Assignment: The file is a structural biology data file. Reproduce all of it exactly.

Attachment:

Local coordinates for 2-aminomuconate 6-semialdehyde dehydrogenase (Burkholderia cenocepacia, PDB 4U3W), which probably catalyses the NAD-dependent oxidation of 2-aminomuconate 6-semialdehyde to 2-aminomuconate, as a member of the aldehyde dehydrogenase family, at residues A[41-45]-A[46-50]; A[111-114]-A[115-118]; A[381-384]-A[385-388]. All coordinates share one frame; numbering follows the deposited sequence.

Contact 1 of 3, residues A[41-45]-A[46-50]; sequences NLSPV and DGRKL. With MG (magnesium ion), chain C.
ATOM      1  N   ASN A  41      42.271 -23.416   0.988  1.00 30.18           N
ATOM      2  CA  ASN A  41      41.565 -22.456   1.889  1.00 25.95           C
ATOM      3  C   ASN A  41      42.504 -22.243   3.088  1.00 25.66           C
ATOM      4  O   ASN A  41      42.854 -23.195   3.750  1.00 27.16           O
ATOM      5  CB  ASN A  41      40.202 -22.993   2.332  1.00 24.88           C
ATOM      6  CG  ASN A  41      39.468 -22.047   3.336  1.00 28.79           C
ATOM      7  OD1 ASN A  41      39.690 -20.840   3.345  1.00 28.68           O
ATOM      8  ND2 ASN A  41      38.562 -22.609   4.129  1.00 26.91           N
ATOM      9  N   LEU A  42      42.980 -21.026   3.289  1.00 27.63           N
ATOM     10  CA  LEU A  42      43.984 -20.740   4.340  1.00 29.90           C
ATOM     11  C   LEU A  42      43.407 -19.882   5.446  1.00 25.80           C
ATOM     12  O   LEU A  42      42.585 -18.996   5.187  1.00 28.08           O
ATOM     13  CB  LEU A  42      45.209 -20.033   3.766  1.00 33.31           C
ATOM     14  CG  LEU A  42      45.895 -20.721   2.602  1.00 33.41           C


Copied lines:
Local coordinates for 2-aminomuconate 6-semialdehyde dehydrogenase (Burkholderia cenocepacia, PDB 4U3W), which probably catalyses the NAD-dependent oxidation of 2-aminomuconate 6-semialdehyde to 2-aminomuconate, as a member of the aldehyde dehydrogenase family, at residues A[41-45]-A[46-50]; A[111-114]-A[115-118]; A[381-384]-A[385-388]. All coordinates share one frame; numbering follows the deposited sequence.

Contact 1 of 3, residues A[41-45]-A[46-50]; sequences NLSPV and DGRKL. With MG (magnesium ion), chain C.
ATOM      1  N   ASN A  41      42.271 -23.416   0.988  1.00 30.18           N
ATOM      2  CA  ASN A  41      41.565 -22.456   1.889  1.00 25.95           C
ATOM      3  C   ASN A  41      42.504 -22.243   3.088  1.00 25.66           C
ATOM      4  O   ASN A  41      42.854 -23.195   3.750  1.00 27.16           O
ATOM      5  CB  ASN A  41      40.202 -22.993   2.332  1.00 24.88           C
ATOM      6  CG  ASN A  41      39.468 -22.047   3.336  1.00 28.79           C
ATOM      7  OD1 ASN A  41      39.690 -20.840   3.345  1.00 28.68           O
ATOM      8  ND2 ASN A  41      38.562 -22.609   4.129  1.00 26.91           N
ATOM      9  N   LEU A  42      42.980 -21.026   3.289  1.00 27.63           N
ATOM     10  CA  LEU A  42      43.984 -20.740   4.340  1.00 29.90           C
ATOM     11  C   LEU A  42      43.407 -19.882   5.446  1.00 25.80           C
ATOM     12  O   LEU A  42      42.585 -18.996   5.187  1.00 28.08           O
ATOM     13  CB  LEU A  42      45.209 -20.033   3.766  1.00 33.31           C
ATOM     14  CG  LEU A  42      45.895 -20.721   2.602  1.00 33.41           C